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India proposes far-reaching changes in telecom regulations

India's Department of Telecommunications (DoT) has come up with the draft Telecom Bill 2022, which proposes to change the equation between government and the telecom industry.

The key idea is that it consolidates three acts (the Indian Telegraph Act 1885, the Indian Wireless Telegraphy Act 1933 and the Telegraph Wires (Unlawful Protection) Act 1950) into one.

India proposes sweeping changes in the telecom sector, including bringing OTTs into the telcos' licensing regime, through the draft Telecom Bill 2022.
 (Source: rahul jarwal on Unsplash)
India proposes sweeping changes in the telecom sector, including bringing OTTs into the telcos' licensing regime, through the draft Telecom Bill 2022.
(Source: rahul jarwal on Unsplash)

It recently circulated the first draft for public/stakeholders' comments. The bill primarily focuses on the ease of doing business, ensuring proper infrastructure, better use of 'valuable' spectrum and rules and regulations for litigation.

Below are some of the key amendments:

OTT players to come under a licensing regime

One of the most contentious issues in the industry is that service providers have been demanding the inclusion of "over-the-top" (OTT) players in the licensing regime.

If the proposed bill becomes law, services like Whatsapp, Zoom and Google Duo may soon require a license to operate in India as their calling and messaging services compete with the services offered by telcos.

Limiting TRAI

Significantly, it proposes to dilute the telecom regulator's role as a recommendatory body.

This would do away with the requirement for the telecom department to seek views from the Telecom Regulatory Authority of India (TRAI) before issuing a new license to a service provider.

Currently, the DoT has to refer recommendations back to TRAI for reconsideration.

The proposed legislation does away with this provision, severely limiting TRAI's powers.

Telecom infra push

The proposals seek to ease the licensing processes, getting authorization or registration for the use of telecom infrastructure, and so on.

The draft says that to provide infrastructure, an entity will have to obtain only a registration, not a license.

It seeks to remove obstacles to building networks by providing an enabling framework that facilitates RoW (Right of Way) issues.

Any public entity that receives an RoW application from a facility provider is asked to grant permission in an expeditious manner. Rejection of an application, the bill says, can only be for limited substantive grounds.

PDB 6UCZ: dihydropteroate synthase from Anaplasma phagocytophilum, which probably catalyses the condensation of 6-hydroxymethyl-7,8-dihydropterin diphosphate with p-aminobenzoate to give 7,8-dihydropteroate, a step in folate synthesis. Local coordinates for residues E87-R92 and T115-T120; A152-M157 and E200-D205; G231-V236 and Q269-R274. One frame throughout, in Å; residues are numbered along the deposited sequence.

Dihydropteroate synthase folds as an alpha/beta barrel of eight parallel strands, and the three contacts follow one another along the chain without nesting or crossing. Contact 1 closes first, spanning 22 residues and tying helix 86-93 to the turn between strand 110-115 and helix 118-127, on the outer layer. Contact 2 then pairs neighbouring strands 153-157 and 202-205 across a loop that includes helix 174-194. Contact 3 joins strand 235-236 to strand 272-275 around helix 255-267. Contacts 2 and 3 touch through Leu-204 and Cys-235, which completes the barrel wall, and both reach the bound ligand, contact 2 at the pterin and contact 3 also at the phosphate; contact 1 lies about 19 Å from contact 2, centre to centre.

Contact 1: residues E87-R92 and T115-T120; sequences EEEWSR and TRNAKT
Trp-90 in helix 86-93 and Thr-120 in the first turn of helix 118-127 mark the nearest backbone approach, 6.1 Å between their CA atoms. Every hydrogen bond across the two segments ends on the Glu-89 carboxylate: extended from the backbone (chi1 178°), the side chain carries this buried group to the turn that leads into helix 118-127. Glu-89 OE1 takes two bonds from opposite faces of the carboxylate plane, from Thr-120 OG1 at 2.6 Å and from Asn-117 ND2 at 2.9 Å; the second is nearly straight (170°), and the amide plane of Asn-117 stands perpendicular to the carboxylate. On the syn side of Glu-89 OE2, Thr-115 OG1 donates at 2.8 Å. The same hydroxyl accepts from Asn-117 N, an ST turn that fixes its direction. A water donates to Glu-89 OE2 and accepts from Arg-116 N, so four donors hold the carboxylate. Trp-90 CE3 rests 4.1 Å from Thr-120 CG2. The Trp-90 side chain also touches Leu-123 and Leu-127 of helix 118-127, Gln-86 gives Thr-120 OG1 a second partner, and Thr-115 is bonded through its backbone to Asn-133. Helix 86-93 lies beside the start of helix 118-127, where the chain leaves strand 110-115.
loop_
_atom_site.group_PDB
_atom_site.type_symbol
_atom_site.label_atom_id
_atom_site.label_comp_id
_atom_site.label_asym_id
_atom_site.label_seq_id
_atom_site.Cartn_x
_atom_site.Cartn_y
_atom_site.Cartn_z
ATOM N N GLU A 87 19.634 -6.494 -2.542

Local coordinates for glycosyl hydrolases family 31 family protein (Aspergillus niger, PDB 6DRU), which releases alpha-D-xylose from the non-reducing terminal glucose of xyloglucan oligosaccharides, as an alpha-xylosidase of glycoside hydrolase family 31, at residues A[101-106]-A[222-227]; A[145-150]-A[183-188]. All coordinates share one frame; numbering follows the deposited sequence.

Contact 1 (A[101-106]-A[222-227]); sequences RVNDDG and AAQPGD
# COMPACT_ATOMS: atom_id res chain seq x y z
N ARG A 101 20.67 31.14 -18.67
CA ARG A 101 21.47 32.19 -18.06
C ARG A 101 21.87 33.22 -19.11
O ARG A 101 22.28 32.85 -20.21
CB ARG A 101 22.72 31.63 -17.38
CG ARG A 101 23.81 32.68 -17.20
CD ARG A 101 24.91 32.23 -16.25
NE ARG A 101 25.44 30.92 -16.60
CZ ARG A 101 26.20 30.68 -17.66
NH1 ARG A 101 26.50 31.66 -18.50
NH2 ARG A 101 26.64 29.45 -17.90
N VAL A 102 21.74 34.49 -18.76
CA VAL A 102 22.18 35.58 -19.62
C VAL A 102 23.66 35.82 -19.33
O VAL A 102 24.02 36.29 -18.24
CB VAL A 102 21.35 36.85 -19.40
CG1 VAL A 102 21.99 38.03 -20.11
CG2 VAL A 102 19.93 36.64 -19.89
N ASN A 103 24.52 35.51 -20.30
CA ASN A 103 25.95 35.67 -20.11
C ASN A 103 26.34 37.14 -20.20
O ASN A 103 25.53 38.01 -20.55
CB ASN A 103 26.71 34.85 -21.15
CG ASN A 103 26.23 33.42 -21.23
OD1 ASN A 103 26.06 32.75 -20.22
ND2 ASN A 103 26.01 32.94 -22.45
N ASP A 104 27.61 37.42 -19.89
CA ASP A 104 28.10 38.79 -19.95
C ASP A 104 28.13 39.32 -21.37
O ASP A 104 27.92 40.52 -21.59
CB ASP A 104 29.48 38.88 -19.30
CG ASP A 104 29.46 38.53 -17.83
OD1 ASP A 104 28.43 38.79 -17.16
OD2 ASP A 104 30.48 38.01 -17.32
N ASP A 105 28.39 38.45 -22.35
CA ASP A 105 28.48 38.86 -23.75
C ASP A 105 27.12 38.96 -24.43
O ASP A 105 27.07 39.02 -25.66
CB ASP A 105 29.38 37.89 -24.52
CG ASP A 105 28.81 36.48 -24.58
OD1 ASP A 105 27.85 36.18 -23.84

Even with private property, a service provider can submit an RoW application. However, government intervention will be necessary if the owner rejects the application.

Regarding insolvency, restructuring

One of the most significant proposals centers on the clarification of the issue of ownership of airwaves when a service provider becomes bankrupt.

If a service provider goes through bankruptcy or insolvency, the assigned spectrum or airwaves will revert to the control of the government.

They can continue to provide telecom services as long as there is no default on the payment of dues, and all terms and conditions are complied with.

The bill also seeks to simplify the framework for mergers, acquisitions and other forms of restructuring.

Once this takes place, service providers must inform the licensing authority, the DoT. The new entity has all the terms and conditions applicable to a licensee or registered entity.

Ensuring user protection

The draft bill has a provision related to the identity of the caller. The Telecom Department plans to start a Truecaller-like service, where the user knows who is calling, to prevent cyber fraud.

A legal framework has also been proposed to prevent the harassment of users by unsolicited calls and messages.


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Other major changes include the expansion of the Universal Service Obligation Fund (USOF), currently used to provide telecom services to rural areas at affordable prices. The fund would be renamed the Telecom Development Fund, and also be used for research and skills development.

The draft is controversial. As stakeholders and the public have until 20 October 2022 to comment, the final bill is likely to be a much toned-down version.

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— Gagandeep Kaur, contributing editor, special to Light Reading

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